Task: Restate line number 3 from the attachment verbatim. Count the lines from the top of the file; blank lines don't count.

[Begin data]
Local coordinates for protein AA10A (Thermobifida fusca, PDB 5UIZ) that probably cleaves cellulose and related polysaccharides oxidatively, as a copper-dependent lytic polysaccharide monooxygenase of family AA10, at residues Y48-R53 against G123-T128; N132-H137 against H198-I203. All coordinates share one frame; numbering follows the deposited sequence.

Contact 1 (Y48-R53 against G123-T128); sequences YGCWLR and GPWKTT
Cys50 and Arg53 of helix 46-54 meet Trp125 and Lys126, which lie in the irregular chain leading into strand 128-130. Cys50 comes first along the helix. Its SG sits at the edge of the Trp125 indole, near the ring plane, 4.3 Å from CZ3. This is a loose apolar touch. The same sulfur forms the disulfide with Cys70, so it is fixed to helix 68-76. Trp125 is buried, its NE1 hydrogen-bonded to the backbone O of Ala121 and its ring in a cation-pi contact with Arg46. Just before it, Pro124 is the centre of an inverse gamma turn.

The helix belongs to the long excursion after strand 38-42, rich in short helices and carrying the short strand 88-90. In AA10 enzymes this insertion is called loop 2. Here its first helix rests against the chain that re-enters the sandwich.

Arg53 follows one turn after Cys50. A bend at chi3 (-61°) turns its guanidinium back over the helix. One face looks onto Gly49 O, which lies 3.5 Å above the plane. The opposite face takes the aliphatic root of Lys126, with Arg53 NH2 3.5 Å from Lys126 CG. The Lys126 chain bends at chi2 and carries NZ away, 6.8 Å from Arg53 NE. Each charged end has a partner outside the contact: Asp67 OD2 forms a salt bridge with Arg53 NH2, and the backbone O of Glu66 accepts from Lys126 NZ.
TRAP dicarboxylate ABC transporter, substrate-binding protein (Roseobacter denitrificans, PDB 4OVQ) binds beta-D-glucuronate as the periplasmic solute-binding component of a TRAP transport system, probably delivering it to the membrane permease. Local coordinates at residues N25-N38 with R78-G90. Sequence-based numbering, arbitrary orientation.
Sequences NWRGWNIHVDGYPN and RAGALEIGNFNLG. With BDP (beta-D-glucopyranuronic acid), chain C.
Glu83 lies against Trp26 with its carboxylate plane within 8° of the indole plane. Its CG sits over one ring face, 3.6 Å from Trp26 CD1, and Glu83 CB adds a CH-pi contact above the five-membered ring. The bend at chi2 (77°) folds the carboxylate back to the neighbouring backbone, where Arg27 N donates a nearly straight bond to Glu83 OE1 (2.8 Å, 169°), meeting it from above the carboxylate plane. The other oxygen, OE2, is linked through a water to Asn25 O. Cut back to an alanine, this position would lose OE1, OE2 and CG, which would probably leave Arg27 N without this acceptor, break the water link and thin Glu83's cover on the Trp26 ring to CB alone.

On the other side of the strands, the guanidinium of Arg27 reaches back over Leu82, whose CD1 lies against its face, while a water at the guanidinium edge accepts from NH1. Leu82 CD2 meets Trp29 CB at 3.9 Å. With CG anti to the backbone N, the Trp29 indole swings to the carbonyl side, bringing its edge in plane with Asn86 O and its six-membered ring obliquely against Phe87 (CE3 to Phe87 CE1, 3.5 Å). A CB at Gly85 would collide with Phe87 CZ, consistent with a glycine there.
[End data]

Cys50 and Arg53 of helix 46-54 meet Trp125 and Lys126, which lie in the irregular chain leading into strand 128-130. Cys50 comes first along the helix. Its SG sits at the edge of the Trp125 indole, near the ring plane, 4.3 Å from CZ3. This is a loose apolar touch. The same sulfur forms the disulfide with Cys70, so it is fixed to helix 68-76. Trp125 is buried, its NE1 hydrogen-bonded to the backbone O of Ala121 and its ring in a cation-pi contact with Arg46. Just before it, Pro124 is the centre of an inverse gamma turn.